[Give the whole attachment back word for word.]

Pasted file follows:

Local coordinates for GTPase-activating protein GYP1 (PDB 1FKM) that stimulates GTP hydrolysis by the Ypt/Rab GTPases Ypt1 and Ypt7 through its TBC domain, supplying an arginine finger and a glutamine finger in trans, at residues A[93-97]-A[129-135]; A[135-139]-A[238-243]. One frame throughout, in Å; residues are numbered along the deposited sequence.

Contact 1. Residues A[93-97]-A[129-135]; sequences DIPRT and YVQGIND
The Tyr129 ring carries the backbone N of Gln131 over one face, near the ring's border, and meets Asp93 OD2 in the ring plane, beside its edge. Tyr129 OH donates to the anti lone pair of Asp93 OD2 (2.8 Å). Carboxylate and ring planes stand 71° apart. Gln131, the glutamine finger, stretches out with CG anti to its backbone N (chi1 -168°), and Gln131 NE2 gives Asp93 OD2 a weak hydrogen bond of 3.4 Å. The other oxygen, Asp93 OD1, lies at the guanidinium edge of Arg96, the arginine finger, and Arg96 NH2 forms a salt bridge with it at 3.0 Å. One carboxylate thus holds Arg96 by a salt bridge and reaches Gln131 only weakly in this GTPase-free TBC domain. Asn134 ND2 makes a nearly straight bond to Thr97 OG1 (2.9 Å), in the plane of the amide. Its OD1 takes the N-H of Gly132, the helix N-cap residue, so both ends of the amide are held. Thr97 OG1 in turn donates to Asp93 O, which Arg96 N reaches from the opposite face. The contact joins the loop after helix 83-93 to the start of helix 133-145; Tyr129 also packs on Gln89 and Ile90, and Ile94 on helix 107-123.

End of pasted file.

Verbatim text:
Local coordinates for GTPase-activating protein GYP1 (PDB 1FKM) that stimulates GTP hydrolysis by the Ypt/Rab GTPases Ypt1 and Ypt7 through its TBC domain, supplying an arginine finger and a glutamine finger in trans, at residues A[93-97]-A[129-135]; A[135-139]-A[238-243]. One frame throughout, in Å; residues are numbered along the deposited sequence.

Contact 1. Residues A[93-97]-A[129-135]; sequences DIPRT and YVQGIND
The Tyr129 ring carries the backbone N of Gln131 over one face, near the ring's border, and meets Asp93 OD2 in the ring plane, beside its edge. Tyr129 OH donates to the anti lone pair of Asp93 OD2 (2.8 Å). Carboxylate and ring planes stand 71° apart. Gln131, the glutamine finger, stretches out with CG anti to its backbone N (chi1 -168°), and Gln131 NE2 gives Asp93 OD2 a weak hydrogen bond of 3.4 Å. The other oxygen, Asp93 OD1, lies at the guanidinium edge of Arg96, the arginine finger, and Arg96 NH2 forms a salt bridge with it at 3.0 Å. One carboxylate thus holds Arg96 by a salt bridge and reaches Gln131 only weakly in this GTPase-free TBC domain. Asn134 ND2 makes a nearly straight bond to Thr97 OG1 (2.9 Å), in the plane of the amide. Its OD1 takes the N-H of Gly132, the helix N-cap residue, so both ends of the amide are held. Thr97 OG1 in turn donates to Asp93 O, which Arg96 N reaches from the opposite face. The contact joins the loop after helix 83-93 to the start of helix 133-145; Tyr129 also packs on Gln89 and Ile90, and Ile94 on helix 107-123.